Hands up if you’re not easing

So China cuts rates for the first time in 2 years, Abe stakes his political reputation on aggressive stimulus in Japan, and Mario Draghi rolls out another speech to bounce the ECB into action. A little more digging, however, and it’s not quite as straightforward as the free money party of 2009 onwards. It’s easing, Jim, but not as we know it …

1. China’s rate cut
Societe Generale’s excellent China economist, Wei Yao, points out that the rate cut doesn’t actually manifest itself as a rate cut, for two reasons:
(i) Although the depo rate was cut to 2.75%, the limit that  banks can charge over this was raised from 1.1 times to 1.2x. So, they went from (1.1 x 3%) to (1.2 x 2.75%), which, as you very mathematically abled readers will now, amounts to the same number!
(ii) The lending rate was also cut, but the lower bound to that rate was removed a year ago. So there was nothing to stop banks lending at lower rates anyway.

Deutsche point out that rate cuts haven’t always done much for Chinese stock markets anyway:

China stocks DB
Having said all of that, it’s clearly a signal.. but one that chimes with policymakers’ cautious comments this year so far, such as Premier Li’s September statement that “There is already a lot of money in the pool. We cannot rely again on increasing the supply of currency to stimulate economic growth”. So how much store should we set on the Reuters sources this morning who claim that “Top leaders have changed their views”?

2. Abenomics Take 2
Blondemoney is very optimistic on the steps being taken by the Japanese authorities, which are bucking the historical trend. Previously, the BOJ hiked only after the Nikkei had fallen 40-50%; this time it’s easing after a 30% rally:

NKY monthly

However, there is a roadbump to overcome first, and that’s the snap election itself. Japan Today reports that Abe’s support has fallen further, now at its lowest levels since he took office, at 39% (down 3 pct pts). Nearly two-thirds of voters say they don’t know why the election is being called. However, given the electoral set-up and general support for the LDP, he is still likely to win. But these kinds of headlines won’t make it easy for the market in the run up to the election.

3. ECB action ahoy!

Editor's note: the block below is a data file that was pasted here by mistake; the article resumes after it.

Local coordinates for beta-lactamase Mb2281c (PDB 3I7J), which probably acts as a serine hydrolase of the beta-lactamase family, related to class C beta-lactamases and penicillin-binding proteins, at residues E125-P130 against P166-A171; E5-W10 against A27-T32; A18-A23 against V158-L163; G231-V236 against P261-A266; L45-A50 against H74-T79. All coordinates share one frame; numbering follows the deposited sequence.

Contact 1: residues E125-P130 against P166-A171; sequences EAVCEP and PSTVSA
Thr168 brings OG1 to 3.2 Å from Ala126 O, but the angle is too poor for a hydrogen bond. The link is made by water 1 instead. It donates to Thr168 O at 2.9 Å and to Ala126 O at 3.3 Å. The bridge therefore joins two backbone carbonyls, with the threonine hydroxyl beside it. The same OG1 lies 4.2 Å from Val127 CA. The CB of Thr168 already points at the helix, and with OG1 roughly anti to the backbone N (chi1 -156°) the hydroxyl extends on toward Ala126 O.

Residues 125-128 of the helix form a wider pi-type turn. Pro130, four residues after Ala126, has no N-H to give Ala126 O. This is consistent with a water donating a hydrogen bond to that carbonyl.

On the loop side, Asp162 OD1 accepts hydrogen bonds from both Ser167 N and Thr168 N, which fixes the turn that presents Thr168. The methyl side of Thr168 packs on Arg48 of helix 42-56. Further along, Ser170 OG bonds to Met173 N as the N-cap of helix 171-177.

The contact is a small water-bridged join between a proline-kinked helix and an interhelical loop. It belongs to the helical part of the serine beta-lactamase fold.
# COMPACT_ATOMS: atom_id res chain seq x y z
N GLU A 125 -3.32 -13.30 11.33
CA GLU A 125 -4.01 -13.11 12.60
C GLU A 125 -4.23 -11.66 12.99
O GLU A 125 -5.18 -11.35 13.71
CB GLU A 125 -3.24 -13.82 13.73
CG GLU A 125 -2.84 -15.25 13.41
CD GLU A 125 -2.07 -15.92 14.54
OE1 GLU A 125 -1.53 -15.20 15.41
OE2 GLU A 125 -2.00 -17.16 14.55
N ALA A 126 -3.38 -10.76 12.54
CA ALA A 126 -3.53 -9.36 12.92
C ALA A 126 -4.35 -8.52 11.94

Draghi’s speech on Friday was as clear as it could be that more needs to be done:
A low reading for core inflation for such a period of time indicates that it is not only temporary factors that are operative: underlying demand weakness is also playing a role’
The firm anchoring of inflation expectations is critical under any circumstances, as it ensures that temporary movements in inflation do not feed into wages and prices and hence become permanent. But it is even more critical in the circumstances we face today.’
If further monetary stimulus is needed, central banks need to by-pass the money market and intervene directly in other asset markets’
[QE in US and Japan] led to a significant depreciation of their respective exchange rates’
‘through these portfolio balance effects the central bank can also expect to have a strong signalling effect’
we are committed to recalibrate the size, pace and composition of our purchases as necessary to deliver our mandate. This is why the Governing Council has tasked ECB staff and the relevant Eurosystem committees with ensuring the timely preparation of further measures to be implemented, if needed’

Draghi is looking at this chart of 5y5y EU inflation expectations, and knows he has to turn it around:

EU 5y5y

So far, so QE. But in his conclusion, Draghi fires an arrow off into the fiscal authorities – i.e. the Eurozone politicians:
the aggregate fiscal stance of the euro area has to be consistent with our position in the cycle…. And as investment does not only create current demand, but also future supply – by raising growth potential – appropriate structural policies are also a key part of the policy mix. We need to create a business environment where new investment is attractive. And this in turn would also help monetary policy to reap its full effects.’

Note the three words he uses right at the end of his speech: ‘For our part, we will continue to meet our responsibility – we will do what we must to raise inflation and inflation expectations as fast as possible, as our price stability mandate requires of us.‘ Yes, they are doing their bit. Will the politicians do theirs? Will they interfere with what the ECB need to do? This is a question mark hanging over ECB action.


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